Czech lab was cancelled due to some other event. English lab: custom iterators, some more I/O with files, look at proxy classes.
Week 7 (Nov 13th, 14th)
Czech lab: custom iterators, file IO.
English lab: run-time polymorphism
Week 8 (Nov 20th, 21st)
Czech lab: run-time polymorphism
English lab was cancelled.
Week 9 (Nov 27th, 28th)
Recursive descent parsing. (a.k.a. getting ready for assignment B)
Week 10 (Dec 4th, 5th)
Recursive descent parsing II. (a.k.a. rest of assignment B should be pretty trivial)
Week 11 (Dec 11th, 12th)
Tiny proxy classes that help you with various stuff around. Ugly trick with
Week 12 (Dec 18th, 19th)
- Do not, never, ever use
reinterpret_castfor converting pointers. Using a pointer converted by
reinterpret_castworks by accident and may cause undefined behavior, EXCEPT in the case you reinterpret the pointer back EXACTLY to the original type (so you basically don’t do any conversion), provided the byte sizes of all values in the conversion chain are EQUAL. There are two legal usages: one for printing out a pointer address value as an integer, which you are usually not ever supposed to do; and one for converting binary data (e.g. creating floats from mantissa and exponent bits by hand), which you usually do not want to do. You want
static_cast, or possibly
dynamic_castwhen downcasting base class pointers to derived class pointers. If you still want to use
reinterpret_cast, remember there may be architectures where
sizeof(char*) != sizeof(int*).
- The Art Of UNIX Programming (online version) by E.S.Raymond is a brilliant material not only about the origins of current computing practice and the C programming language (that emerged together with UNIX and gave rise to C++), but also contains almost all the most important insights about software development gained in last 50 years. Surprisingly, all of them still apply. Sometimes a bit philosophical. If you are developing a large system (or a part of some) for the first time, this book will tell you what design mistakes you are almost certainly going to make, what are they called, and how to avoid them.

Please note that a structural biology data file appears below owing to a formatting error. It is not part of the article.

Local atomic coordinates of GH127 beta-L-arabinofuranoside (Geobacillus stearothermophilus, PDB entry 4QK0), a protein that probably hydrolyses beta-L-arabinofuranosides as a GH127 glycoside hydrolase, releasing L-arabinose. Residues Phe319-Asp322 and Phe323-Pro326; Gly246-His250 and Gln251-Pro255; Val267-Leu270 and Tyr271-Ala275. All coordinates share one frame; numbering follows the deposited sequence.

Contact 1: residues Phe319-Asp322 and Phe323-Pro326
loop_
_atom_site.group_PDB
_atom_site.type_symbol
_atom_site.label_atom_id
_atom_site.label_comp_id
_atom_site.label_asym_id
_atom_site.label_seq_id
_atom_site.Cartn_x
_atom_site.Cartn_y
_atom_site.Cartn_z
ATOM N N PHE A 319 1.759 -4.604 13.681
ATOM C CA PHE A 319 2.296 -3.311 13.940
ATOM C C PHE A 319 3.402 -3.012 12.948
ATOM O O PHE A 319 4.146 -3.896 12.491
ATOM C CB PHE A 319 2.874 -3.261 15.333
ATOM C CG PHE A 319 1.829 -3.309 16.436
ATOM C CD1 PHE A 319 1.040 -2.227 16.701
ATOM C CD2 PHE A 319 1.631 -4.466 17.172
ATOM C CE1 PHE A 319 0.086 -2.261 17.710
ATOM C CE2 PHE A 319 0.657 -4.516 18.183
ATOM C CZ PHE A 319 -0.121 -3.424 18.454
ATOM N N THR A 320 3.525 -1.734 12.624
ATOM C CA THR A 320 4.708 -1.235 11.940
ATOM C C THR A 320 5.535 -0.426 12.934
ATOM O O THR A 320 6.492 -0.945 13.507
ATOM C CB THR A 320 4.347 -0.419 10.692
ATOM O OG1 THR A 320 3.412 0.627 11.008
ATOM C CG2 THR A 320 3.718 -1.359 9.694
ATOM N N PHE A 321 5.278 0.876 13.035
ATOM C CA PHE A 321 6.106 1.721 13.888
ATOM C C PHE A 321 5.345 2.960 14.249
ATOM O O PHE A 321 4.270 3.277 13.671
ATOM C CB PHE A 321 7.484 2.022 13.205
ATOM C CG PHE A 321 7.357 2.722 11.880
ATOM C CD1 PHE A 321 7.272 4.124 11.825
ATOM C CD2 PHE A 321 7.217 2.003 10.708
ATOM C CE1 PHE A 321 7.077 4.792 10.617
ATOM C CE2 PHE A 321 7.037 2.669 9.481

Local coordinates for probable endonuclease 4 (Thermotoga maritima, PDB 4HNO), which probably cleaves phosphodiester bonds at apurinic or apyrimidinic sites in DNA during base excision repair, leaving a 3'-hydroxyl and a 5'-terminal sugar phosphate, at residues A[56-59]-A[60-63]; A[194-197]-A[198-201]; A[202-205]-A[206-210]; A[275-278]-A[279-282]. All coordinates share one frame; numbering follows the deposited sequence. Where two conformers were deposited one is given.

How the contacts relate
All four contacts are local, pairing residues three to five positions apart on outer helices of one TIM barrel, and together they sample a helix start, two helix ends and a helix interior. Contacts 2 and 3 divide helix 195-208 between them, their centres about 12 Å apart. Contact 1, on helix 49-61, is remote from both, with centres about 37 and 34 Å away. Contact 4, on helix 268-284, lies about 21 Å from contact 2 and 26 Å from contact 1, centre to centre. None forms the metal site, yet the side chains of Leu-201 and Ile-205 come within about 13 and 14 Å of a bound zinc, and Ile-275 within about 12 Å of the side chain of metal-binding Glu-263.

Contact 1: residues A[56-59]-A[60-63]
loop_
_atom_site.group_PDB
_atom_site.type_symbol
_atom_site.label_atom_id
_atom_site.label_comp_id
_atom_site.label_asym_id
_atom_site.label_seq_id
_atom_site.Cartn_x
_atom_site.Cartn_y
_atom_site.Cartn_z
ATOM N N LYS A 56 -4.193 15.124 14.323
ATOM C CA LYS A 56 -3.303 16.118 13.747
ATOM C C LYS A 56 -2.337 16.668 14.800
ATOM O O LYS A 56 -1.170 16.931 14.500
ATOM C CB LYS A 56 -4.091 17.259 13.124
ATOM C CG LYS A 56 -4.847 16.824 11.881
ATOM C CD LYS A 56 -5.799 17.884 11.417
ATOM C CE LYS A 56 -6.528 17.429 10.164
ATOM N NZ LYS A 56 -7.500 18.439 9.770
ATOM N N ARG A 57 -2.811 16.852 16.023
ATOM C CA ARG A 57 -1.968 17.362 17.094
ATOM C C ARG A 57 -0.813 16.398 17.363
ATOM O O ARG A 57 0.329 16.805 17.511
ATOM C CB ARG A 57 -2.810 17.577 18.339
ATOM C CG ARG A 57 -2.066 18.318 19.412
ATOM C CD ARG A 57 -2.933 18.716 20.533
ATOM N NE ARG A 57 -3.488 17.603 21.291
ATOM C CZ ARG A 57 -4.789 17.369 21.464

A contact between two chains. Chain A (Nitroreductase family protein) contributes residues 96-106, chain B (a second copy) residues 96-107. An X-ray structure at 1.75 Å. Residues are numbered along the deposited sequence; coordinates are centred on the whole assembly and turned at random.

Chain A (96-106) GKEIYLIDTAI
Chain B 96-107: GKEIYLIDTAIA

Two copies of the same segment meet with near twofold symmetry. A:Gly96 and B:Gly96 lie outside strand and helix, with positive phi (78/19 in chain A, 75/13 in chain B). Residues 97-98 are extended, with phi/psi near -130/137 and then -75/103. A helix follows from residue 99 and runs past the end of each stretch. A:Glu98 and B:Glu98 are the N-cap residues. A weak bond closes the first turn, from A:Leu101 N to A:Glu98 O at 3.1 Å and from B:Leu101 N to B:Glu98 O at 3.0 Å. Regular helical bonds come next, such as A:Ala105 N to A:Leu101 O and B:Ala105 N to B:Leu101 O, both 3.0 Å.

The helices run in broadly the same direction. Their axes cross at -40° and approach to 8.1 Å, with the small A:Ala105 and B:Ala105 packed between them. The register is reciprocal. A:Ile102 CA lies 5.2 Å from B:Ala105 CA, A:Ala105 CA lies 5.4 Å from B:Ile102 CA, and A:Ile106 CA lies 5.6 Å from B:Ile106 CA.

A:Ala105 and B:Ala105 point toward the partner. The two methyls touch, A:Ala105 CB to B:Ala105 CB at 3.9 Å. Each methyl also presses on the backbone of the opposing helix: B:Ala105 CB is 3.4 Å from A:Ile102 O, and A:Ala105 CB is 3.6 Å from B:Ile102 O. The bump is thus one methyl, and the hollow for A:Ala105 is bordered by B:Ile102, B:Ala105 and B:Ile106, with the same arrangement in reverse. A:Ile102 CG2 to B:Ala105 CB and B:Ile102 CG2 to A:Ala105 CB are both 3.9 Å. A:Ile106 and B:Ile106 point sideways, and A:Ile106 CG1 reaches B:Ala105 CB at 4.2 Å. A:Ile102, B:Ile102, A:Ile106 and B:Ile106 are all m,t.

- Doug Lea’s Malloc — a webpage about the original default allocator of most C/C++ libraries, which makes an extremely good read about allocators. (anyway — you probably use that guy’s code several times per second just by silently watching this website)
- If you would like to create a game for the semestral project and have no idea where to start with the graphic output, try OpenGL. There are lots of ways to get an OpenGL viewport for your program, the easiest of them is probably the GLUT library. You might also want to see SDL that is traditionally used for portable games, or a newer alternative SFML. Following sites provide a good introduction to modern OpenGL: https://open.gl/ and https://learnopengl.com/.
- If you would like your game to be a bit more advanced (and save yourself a lot of coding), use a graphics/game engine like Magnum (from a former MFF student), Ogre3D or Urho3D.
- If you like template programming but the syntax seems unwieldy, use this :]